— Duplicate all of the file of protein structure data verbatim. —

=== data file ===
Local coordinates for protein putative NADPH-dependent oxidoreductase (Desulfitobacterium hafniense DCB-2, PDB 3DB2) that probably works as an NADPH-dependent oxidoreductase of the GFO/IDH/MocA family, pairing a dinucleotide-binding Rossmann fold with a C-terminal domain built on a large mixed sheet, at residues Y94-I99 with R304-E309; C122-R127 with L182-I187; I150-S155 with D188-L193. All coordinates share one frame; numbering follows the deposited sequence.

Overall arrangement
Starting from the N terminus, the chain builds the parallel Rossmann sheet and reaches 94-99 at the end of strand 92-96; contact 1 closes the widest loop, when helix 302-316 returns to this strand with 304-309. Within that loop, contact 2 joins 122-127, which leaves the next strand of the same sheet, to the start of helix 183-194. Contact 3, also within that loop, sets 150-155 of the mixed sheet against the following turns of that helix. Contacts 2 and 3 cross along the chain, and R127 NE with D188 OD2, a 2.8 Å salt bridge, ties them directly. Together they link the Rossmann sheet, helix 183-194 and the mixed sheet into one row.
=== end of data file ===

Local coordinates for protein putative NADPH-dependent oxidoreductase (Desulfitobacterium hafniense DCB-2, PDB 3DB2) that probably works as an NADPH-dependent oxidoreductase of the GFO/IDH/MocA family, pairing a dinucleotide-binding Rossmann fold with a C-terminal domain built on a large mixed sheet, at residues Y94-I99 with R304-E309; C122-R127 with L182-I187; I150-S155 with D188-L193. All coordinates share one frame; numbering follows the deposited sequence.

Overall arrangement
Starting from the N terminus, the chain builds the parallel Rossmann sheet and reaches 94-99 at the end of strand 92-96; contact 1 closes the widest loop, when helix 302-316 returns to this strand with 304-309. Within that loop, contact 2 joins 122-127, which leaves the next strand of the same sheet, to the start of helix 183-194. Contact 3, also within that loop, sets 150-155 of the mixed sheet against the following turns of that helix. Contacts 2 and 3 cross along the chain, and R127 NE with D188 OD2, a 2.8 Å salt bridge, ties them directly. Together they link the Rossmann sheet, helix 183-194 and the mixed sheet into one row.